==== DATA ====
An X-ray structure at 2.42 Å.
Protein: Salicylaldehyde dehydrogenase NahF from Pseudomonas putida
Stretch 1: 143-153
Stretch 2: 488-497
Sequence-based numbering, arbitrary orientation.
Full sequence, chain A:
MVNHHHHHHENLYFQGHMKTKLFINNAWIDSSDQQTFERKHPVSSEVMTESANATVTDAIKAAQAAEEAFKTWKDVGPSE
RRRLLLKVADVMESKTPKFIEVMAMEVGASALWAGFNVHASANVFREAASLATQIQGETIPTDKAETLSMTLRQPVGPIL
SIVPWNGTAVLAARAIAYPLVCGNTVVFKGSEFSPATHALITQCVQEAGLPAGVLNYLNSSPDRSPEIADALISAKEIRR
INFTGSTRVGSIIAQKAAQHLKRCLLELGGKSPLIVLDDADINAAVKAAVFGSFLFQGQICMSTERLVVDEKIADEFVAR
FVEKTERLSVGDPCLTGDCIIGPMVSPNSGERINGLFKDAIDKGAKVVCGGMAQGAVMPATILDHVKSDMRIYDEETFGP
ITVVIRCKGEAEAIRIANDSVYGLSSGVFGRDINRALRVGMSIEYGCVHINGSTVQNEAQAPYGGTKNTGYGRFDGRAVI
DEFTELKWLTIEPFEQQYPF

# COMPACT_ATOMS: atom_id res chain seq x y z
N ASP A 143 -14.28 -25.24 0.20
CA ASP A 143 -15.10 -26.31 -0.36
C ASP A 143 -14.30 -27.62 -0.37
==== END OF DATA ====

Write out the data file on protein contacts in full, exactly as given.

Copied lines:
An X-ray structure at 2.42 Å.
Protein: Salicylaldehyde dehydrogenase NahF from Pseudomonas putida
Stretch 1: 143-153
Stretch 2: 488-497
Sequence-based numbering, arbitrary orientation.
Full sequence, chain A:
MVNHHHHHHENLYFQGHMKTKLFINNAWIDSSDQQTFERKHPVSSEVMTESANATVTDAIKAAQAAEEAFKTWKDVGPSE
RRRLLLKVADVMESKTPKFIEVMAMEVGASALWAGFNVHASANVFREAASLATQIQGETIPTDKAETLSMTLRQPVGPIL
SIVPWNGTAVLAARAIAYPLVCGNTVVFKGSEFSPATHALITQCVQEAGLPAGVLNYLNSSPDRSPEIADALISAKEIRR
INFTGSTRVGSIIAQKAAQHLKRCLLELGGKSPLIVLDDADINAAVKAAVFGSFLFQGQICMSTERLVVDEKIADEFVAR
FVEKTERLSVGDPCLTGDCIIGPMVSPNSGERINGLFKDAIDKGAKVVCGGMAQGAVMPATILDHVKSDMRIYDEETFGP
ITVVIRCKGEAEAIRIANDSVYGLSSGVFGRDINRALRVGMSIEYGCVHINGSTVQNEAQAPYGGTKNTGYGRFDGRAVI
DEFTELKWLTIEPFEQQYPF

# COMPACT_ATOMS: atom_id res chain seq x y z
N ASP A 143 -14.28 -25.24 0.20
CA ASP A 143 -15.10 -26.31 -0.36
C ASP A 143 -14.30 -27.62 -0.37